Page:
You’d be forgiven if you’d forgotten at this point, but way back in Obama’s first term, the SEC once investigated and sued Citigroup for its involvement in a collateralized debt obligation deal. As the SEC said in its complaint, Citigroup told investors that a CDO fund had been populated with assets selected by an independent investment advisor. Instead, though, the SEC said, Citi itself seleted a substantial amount of negatively projected mortgage-backed asset in which Citigroup had taken a short position. Basically, Citi made $160 million by taking a short position in pre-selected assets and making misrepresentations to induce investors to take a long position in the same assets. Or so the SEC said. Consistent with general federal agency practice, Citi was allowed to neither admit nor deny the allegations. It was a big hoo-ha.
The case was filed as a proposed settlement on October 19, 2011, and submitted to Judge Jed Rakoff in the Southern District of New York. Under the deal, Citi would pay $160 million in disgorgement, $30 million in prejudgment interest, and a $95 million civil penalty. Judge Rakoff had a fit, and a lot of questions. Among them:
Why should the Court impose a judgment in a case in which the SEC alleges a serious securities fraud but the defendant neither admits nor denies wrongdoing?
How was the amount of the proposed judgment determined?
How does the SEC ensure compliance with the proposed injunctive relief?
Why would the penalty be paid by Citi and its shareholders rather than the culpable individuals involved?
How could a securities fraud of this nature and magnitude be the result of mere negligence?
He refused to approve the settlement, and set a trial date. Both sides appealed and sought a stay of Judge Rakoff’s order, first from him directly, and also from the U.S. Court of Appeals for the Second Circuit. The Second Circuit concluded that the SEC demonstrated a strong likelihood of success on the merits, because Rakoff had not accorded the SEC’s judgment adequate deference, and granted the stay.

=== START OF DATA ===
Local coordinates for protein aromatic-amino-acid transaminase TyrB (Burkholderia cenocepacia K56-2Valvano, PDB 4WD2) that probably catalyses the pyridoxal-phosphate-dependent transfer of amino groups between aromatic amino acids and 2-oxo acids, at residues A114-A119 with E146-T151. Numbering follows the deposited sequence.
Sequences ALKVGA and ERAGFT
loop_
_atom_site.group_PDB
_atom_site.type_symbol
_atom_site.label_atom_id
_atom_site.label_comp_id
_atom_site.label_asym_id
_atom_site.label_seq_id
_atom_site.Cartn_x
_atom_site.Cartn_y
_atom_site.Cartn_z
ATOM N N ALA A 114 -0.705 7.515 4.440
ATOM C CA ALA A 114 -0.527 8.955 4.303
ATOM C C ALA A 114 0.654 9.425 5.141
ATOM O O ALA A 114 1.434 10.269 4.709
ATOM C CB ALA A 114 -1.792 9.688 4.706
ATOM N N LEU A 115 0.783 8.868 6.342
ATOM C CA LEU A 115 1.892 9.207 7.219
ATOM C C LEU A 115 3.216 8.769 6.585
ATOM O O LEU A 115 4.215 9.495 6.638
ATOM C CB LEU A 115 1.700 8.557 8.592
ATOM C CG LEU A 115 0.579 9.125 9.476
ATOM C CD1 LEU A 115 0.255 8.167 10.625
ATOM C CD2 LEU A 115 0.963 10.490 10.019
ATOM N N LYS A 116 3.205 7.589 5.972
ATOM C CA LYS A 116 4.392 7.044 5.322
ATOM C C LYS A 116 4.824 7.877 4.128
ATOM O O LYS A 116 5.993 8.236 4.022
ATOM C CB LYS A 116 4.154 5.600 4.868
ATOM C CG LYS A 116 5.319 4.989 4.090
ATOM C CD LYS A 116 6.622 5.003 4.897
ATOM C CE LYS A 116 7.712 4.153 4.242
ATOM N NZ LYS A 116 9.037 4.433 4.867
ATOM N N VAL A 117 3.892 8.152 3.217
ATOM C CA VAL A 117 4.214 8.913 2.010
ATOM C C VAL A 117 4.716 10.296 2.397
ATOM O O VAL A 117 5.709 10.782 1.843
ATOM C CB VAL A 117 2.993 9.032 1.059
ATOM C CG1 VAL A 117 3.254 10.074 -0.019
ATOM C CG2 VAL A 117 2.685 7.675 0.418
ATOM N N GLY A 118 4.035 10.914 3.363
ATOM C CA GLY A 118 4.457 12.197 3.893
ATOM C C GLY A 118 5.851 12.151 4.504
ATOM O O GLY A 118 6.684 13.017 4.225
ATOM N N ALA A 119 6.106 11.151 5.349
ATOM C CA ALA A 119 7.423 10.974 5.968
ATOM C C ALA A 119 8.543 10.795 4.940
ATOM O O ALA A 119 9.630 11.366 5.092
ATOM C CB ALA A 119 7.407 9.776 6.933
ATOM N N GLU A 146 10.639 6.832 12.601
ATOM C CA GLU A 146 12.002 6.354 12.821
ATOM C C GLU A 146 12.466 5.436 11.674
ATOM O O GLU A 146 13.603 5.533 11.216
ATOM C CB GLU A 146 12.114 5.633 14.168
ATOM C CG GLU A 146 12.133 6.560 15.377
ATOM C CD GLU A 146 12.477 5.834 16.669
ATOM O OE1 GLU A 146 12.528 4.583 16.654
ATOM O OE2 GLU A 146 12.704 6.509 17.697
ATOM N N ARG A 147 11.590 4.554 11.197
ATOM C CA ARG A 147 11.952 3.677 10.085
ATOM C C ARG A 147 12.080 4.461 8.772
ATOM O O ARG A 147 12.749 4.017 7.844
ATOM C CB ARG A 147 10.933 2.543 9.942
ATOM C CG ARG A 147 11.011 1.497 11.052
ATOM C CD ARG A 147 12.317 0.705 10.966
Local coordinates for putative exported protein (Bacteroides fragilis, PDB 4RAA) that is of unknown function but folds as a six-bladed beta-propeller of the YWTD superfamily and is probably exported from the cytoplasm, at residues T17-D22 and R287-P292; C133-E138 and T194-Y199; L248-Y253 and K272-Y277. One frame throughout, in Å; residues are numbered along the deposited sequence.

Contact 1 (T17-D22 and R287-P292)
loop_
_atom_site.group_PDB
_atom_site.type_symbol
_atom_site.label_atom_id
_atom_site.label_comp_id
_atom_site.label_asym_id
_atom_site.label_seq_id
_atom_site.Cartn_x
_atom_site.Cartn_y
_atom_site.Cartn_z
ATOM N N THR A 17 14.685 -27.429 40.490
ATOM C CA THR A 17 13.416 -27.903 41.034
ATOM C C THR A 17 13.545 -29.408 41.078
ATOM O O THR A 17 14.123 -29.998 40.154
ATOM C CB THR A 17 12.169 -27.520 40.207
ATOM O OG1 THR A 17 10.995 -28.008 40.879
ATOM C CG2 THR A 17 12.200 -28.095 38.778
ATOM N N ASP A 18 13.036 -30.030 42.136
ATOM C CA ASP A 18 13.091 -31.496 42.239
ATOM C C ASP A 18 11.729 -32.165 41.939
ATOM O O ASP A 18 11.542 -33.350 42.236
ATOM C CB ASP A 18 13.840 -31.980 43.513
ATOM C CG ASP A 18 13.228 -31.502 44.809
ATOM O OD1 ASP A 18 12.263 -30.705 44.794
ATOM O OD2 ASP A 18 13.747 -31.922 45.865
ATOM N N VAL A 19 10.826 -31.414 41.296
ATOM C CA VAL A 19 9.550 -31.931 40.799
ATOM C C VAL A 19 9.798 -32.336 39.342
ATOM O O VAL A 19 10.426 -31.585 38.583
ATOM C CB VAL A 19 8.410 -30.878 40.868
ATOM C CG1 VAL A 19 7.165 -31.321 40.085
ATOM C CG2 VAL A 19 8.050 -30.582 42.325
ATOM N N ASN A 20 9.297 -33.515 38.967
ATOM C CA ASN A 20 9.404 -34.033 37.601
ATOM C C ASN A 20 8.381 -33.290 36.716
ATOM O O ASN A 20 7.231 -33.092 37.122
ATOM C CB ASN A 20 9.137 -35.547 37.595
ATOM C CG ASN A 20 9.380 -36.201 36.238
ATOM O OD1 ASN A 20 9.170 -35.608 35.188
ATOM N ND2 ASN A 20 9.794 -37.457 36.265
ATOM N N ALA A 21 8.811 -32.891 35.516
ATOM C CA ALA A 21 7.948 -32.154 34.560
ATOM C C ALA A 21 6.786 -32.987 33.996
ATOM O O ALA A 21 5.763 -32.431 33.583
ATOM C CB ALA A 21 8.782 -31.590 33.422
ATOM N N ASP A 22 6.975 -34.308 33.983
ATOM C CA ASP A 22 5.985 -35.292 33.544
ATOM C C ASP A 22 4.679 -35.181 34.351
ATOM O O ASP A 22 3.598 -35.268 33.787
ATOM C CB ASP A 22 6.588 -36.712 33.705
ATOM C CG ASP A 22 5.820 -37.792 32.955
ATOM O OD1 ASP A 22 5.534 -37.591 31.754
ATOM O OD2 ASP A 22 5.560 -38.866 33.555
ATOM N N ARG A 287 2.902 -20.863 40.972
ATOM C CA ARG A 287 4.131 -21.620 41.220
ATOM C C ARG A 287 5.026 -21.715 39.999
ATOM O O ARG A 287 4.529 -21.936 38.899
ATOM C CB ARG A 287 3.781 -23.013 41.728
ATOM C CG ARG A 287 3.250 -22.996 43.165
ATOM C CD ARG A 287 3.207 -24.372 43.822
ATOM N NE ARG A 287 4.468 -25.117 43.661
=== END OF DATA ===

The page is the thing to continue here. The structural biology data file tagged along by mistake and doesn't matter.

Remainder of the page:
And there it was left, for 2½ years. Lots of other district judges took up Rakoff’s mantle, and refused to approve a number of other settlements between federal agencies and their litigation opponents. Rakoff wrote a long essay in the New York Review of Books about the financial crisis and prosecutors’ failure to prosecute. He also submitted to a winding Huffington Post interview in which he minimized the SEC’s resource concerns. As he said, “The U.S. attorney’s office from the Southern District of New York, which has brought some of the great fraud cases of the last 50 years, has never exceeded 14 human beings in the fraud unit. That’s the unit I was in. The SEC has hundreds, if not thousands, of people.” The SEC itself partially changed its policy on admissions in settlements, and started to demand some in appropriate cases.
And yet, it turns out Judge Rakoff was wrong the whole time. By essentially insisting on admissions to the facts alleged in the SEC’s complaint, Rakoff exceeded his authority as a district judge. According to the Second Circuit today, here is what a court evaluating a proposed SEC consent decree for fairness and reasonableness should assess: (1) the basic legality of the decree, (2) whether the terms of the decree, including its enforcement mechanism, are clear; (3) whether the consent decree reflects a resolution of the actual claims in the complaint; and (4) whether the consent decree is tainted by improper collusion or corruption of some kind. Of course, a district court may need to make additional inquiry to ensure the decree is fair and reasonable. But the primary focus should be on ensuring the decree is procedurally proper and take care not to infringe on the SEC’s discretionary authority to settle on a particular set of terms.
As the court said, it “is an abuse of discretion to require, as the district court did here, that the SEC establish the ‘truth’ of the allegations against a settling party as a condition for approving the consent decrees.” Judge Rakoff had found an “overriding public interest in knowing the truth.” The Second Circuit didn’t deny that interest, but put it in context. It said, “Trials are primarily about the truth. Consent decrees are primarily about pragmatism.”
The SEC was probably right to give itself some flexibility on its settlement policy. It can be a hidebound institution when left to its own devices. And I suspect its leaders are happy tonight knowing that district courts have a bit less flexibility in assessing those settlements going forward. But make no mistake. By letting this final opinion sit for as long as it did, the Second Circuit gave the win to Judge Rakoff. It’s a different world now thanks to his overreaching approach to the Citi case. Funny how things work out.